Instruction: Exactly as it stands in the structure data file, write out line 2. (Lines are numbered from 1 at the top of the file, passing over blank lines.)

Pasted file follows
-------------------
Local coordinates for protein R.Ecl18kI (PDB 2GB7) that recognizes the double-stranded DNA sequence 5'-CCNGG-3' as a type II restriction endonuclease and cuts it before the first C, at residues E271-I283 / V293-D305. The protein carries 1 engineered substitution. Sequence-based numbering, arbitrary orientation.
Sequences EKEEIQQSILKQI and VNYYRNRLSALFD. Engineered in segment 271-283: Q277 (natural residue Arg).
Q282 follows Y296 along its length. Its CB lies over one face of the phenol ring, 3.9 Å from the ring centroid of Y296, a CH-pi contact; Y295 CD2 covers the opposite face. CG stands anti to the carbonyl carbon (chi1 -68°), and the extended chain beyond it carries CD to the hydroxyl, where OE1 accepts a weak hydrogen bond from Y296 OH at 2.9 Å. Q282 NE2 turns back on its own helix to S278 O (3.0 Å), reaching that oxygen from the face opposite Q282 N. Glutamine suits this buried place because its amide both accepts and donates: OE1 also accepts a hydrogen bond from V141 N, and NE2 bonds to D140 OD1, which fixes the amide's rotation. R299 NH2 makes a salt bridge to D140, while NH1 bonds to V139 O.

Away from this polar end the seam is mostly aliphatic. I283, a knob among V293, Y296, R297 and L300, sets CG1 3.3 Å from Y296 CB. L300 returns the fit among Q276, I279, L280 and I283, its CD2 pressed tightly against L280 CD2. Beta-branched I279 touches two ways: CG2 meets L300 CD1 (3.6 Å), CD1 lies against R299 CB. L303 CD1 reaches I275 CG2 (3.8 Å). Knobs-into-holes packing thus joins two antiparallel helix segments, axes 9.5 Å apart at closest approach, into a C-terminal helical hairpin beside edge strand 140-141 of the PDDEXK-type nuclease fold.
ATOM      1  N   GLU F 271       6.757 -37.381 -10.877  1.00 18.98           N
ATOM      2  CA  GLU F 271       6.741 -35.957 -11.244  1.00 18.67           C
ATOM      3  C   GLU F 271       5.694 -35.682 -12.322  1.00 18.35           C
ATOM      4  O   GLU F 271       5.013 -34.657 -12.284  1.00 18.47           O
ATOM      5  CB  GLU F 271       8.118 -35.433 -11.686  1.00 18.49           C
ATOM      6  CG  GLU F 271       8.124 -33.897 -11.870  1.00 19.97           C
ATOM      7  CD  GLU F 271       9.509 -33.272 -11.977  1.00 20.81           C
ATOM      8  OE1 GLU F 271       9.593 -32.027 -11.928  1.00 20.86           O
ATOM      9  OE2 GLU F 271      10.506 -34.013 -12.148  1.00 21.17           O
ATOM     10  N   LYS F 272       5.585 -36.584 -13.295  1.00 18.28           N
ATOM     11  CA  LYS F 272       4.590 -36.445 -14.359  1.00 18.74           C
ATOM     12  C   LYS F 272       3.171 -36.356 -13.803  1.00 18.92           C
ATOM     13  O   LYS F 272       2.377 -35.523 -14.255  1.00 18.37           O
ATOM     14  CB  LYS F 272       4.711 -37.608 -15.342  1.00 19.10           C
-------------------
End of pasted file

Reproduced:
Sequences EKEEIQQSILKQI and VNYYRNRLSALFD. Engineered in segment 271-283: Q277 (natural residue Arg).